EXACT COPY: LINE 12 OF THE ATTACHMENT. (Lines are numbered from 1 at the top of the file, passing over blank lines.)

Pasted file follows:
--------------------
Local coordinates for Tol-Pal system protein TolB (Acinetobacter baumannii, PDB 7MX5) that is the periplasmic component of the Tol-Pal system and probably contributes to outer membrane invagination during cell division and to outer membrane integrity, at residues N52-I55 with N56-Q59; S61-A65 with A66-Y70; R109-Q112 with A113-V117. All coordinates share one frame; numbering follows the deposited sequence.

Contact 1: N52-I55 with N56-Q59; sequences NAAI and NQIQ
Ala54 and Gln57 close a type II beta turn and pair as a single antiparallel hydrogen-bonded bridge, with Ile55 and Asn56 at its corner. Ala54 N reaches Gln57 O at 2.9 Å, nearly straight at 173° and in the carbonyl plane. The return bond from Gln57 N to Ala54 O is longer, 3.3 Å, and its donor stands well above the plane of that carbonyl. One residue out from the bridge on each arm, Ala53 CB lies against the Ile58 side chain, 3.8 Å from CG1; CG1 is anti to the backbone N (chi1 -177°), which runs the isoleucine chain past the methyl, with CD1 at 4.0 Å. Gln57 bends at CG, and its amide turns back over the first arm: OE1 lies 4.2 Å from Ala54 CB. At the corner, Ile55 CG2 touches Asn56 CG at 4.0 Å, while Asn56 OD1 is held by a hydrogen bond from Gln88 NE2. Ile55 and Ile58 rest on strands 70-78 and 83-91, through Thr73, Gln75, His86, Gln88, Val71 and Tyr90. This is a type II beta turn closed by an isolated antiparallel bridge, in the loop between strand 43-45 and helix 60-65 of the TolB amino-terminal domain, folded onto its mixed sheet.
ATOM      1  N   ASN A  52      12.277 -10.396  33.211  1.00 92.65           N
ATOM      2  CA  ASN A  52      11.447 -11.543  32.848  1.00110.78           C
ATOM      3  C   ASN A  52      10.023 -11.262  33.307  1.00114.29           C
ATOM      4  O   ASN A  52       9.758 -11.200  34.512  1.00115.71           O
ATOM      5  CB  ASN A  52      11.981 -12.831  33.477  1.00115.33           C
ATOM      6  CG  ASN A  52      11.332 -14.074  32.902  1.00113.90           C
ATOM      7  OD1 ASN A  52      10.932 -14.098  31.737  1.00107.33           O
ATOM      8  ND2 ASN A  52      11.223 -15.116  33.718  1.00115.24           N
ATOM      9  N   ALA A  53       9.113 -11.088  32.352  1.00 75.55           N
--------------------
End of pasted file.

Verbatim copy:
ATOM      9  N   ALA A  53       9.113 -11.088  32.352  1.00 75.55           N